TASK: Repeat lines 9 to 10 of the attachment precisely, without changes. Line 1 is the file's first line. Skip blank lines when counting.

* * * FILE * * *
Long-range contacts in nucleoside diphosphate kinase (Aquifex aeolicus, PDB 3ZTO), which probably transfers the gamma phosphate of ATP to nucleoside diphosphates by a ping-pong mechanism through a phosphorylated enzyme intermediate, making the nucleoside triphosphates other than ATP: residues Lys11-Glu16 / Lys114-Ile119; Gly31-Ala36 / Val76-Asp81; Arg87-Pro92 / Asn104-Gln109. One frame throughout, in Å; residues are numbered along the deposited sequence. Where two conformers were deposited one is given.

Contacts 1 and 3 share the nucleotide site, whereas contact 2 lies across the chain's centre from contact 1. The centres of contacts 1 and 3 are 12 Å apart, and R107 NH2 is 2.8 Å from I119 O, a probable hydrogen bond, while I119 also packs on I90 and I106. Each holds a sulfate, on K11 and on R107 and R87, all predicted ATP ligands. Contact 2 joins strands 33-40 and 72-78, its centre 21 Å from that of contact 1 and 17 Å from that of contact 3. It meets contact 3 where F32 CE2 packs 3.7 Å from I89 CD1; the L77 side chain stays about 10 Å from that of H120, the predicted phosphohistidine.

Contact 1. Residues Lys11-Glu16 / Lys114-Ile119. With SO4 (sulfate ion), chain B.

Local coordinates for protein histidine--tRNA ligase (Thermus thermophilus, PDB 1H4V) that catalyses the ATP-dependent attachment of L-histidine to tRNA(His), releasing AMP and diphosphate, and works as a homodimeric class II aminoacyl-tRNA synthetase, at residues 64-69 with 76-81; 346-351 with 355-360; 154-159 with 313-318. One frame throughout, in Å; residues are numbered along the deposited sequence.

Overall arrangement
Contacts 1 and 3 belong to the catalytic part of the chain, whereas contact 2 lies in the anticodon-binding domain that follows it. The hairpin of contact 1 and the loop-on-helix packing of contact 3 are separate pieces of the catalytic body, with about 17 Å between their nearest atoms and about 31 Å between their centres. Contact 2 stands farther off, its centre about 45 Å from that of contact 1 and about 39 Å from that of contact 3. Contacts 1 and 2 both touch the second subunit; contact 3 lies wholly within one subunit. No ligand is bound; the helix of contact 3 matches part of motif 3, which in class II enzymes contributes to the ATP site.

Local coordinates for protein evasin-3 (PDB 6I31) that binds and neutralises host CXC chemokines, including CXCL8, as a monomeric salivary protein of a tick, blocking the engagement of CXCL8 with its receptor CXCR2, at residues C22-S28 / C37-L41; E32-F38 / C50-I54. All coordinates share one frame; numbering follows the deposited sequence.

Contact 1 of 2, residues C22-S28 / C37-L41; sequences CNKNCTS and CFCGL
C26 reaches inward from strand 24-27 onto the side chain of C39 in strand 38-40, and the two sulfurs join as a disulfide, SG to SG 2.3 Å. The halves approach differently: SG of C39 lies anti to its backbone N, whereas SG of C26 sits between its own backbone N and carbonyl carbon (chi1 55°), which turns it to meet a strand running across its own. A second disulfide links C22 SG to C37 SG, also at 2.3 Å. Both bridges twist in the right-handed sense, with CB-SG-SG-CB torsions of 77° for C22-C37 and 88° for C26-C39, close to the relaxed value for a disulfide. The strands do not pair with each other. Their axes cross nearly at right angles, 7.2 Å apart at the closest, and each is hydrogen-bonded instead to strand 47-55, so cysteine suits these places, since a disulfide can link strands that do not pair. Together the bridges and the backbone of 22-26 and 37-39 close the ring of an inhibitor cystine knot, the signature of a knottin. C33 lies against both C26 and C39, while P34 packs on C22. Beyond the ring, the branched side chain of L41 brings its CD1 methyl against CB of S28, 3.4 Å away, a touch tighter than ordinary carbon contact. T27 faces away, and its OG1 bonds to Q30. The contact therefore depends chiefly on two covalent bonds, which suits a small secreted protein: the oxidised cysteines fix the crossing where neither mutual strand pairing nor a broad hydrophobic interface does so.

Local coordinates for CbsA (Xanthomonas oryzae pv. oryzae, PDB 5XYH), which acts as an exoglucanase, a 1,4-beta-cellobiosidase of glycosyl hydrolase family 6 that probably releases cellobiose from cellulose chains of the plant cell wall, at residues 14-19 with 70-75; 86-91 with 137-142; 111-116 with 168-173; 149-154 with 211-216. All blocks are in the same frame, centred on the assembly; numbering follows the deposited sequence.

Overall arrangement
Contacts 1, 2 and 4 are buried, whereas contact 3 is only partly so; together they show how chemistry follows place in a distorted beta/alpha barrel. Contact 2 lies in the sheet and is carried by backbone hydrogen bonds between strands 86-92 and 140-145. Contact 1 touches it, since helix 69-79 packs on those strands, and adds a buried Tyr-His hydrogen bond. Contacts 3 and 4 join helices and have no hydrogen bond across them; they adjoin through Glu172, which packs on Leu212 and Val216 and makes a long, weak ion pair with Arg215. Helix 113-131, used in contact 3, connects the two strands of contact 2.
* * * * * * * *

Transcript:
C26 reaches inward from strand 24-27 onto the side chain of C39 in strand 38-40, and the two sulfurs join as a disulfide, SG to SG 2.3 Å. The halves approach differently: SG of C39 lies anti to its backbone N, whereas SG of C26 sits between its own backbone N and carbonyl carbon (chi1 55°), which turns it to meet a strand running across its own. A second disulfide links C22 SG to C37 SG, also at 2.3 Å. Both bridges twist in the right-handed sense, with CB-SG-SG-CB torsions of 77° for C22-C37 and 88° for C26-C39, close to the relaxed value for a disulfide. The strands do not pair with each other. Their axes cross nearly at right angles, 7.2 Å apart at the closest, and each is hydrogen-bonded instead to strand 47-55, so cysteine suits these places, since a disulfide can link strands that do not pair. Together the bridges and the backbone of 22-26 and 37-39 close the ring of an inhibitor cystine knot, the signature of a knottin. C33 lies against both C26 and C39, while P34 packs on C22. Beyond the ring, the branched side chain of L41 brings its CD1 methyl against CB of S28, 3.4 Å away, a touch tighter than ordinary carbon contact. T27 faces away, and its OG1 bonds to Q30. The contact therefore depends chiefly on two covalent bonds, which suits a small secreted protein: the oxidised cysteines fix the crossing where neither mutual strand pairing nor a broad hydrophobic interface does so.

Local coordinates for CbsA (Xanthomonas oryzae pv. oryzae, PDB 5XYH), which acts as an exoglucanase, a 1,4-beta-cellobiosidase of glycosyl hydrolase family 6 that probably releases cellobiose from cellulose chains of the plant cell wall, at residues 14-19 with 70-75; 86-91 with 137-142; 111-116 with 168-173; 149-154 with 211-216. All blocks are in the same frame, centred on the assembly; numbering follows the deposited sequence.